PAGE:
From Bay State Monthly
New England Dialect.
Isaac Bassett Choate
It is assumed abroad, and is not denied at home, that New England has a dialect peculiar to herself. This dialect is popularly supposed to have been developed on New England soil. We hear and read a good deal about the New England twang, as though it were something to be heard nowhere else, and a pilgrimage within her borders were necessary to meet with instances of this nasalization; at any rate, as though any such vulgar practice were wholly unknown in England except as a mark of provincial life. A recent writer of that country says that "residence in a colony and nasalization belong now to cause and effect." This was written of the colonists in Australia; and, by the way, it may be said that it is altogether mere matter of opinion. What can be shown historically in the case is that the twang was made the distinctive mark of Puritanism in England from 1620 to 1660, and it is still charged exclusively upon New England speech just the same as the character for which it stood is still given to our life and manners.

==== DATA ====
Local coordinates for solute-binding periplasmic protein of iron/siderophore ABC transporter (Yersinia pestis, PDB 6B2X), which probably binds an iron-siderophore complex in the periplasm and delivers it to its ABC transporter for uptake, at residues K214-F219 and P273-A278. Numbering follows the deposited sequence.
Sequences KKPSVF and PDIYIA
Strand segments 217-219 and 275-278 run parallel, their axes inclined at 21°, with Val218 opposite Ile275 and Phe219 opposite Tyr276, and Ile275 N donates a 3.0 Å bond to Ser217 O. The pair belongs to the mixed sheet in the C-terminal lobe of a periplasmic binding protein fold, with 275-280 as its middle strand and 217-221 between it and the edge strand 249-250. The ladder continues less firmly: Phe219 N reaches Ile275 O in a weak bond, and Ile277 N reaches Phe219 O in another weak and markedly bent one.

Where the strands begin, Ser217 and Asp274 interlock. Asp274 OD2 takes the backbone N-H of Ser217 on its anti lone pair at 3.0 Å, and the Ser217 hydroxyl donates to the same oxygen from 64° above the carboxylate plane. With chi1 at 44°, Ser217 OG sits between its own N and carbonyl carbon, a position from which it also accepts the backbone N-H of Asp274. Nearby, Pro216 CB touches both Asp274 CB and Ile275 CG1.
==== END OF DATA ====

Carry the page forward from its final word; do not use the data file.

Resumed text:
If it be found that New England has indeed developed a dialect of her own, it can be shown that this is the outcome of natural selection. It is, moreover, the standard usage of that which English writers are pleased frequently to speak of as "the American language." Its forms of speech, and the tones in which these are spoken, constitute the leading Americanisms. That these forms are one and all purely of English origin, and are still in much more common use in the Old Country than in the New, may seem not an easy thing to show. Particularly difficult does the undertaking appear to one whose observation has been limited to New England, and who finds himself restricted to a line of procedure which runs parallel with, but counter to, that ancient course of appeal from Philip drunk to Philip sober.
It is chiefly from English writers that the illustrations of this argument will be drawn. There is no lack of them wherever we may turn the pages of English literature. Poets have always enriched their vocabulary from rustic sources, and they have limbered up metre and rhyme with provincial ways of speaking. It is enough only to mention the dialect poems of Tennyson, in which he gives us specimens of the thought and the talk with which he was familiar in his early Lincolnshire home. "The Northern Farmer, Old Style," and "The Northern Farmer, New Style," are about
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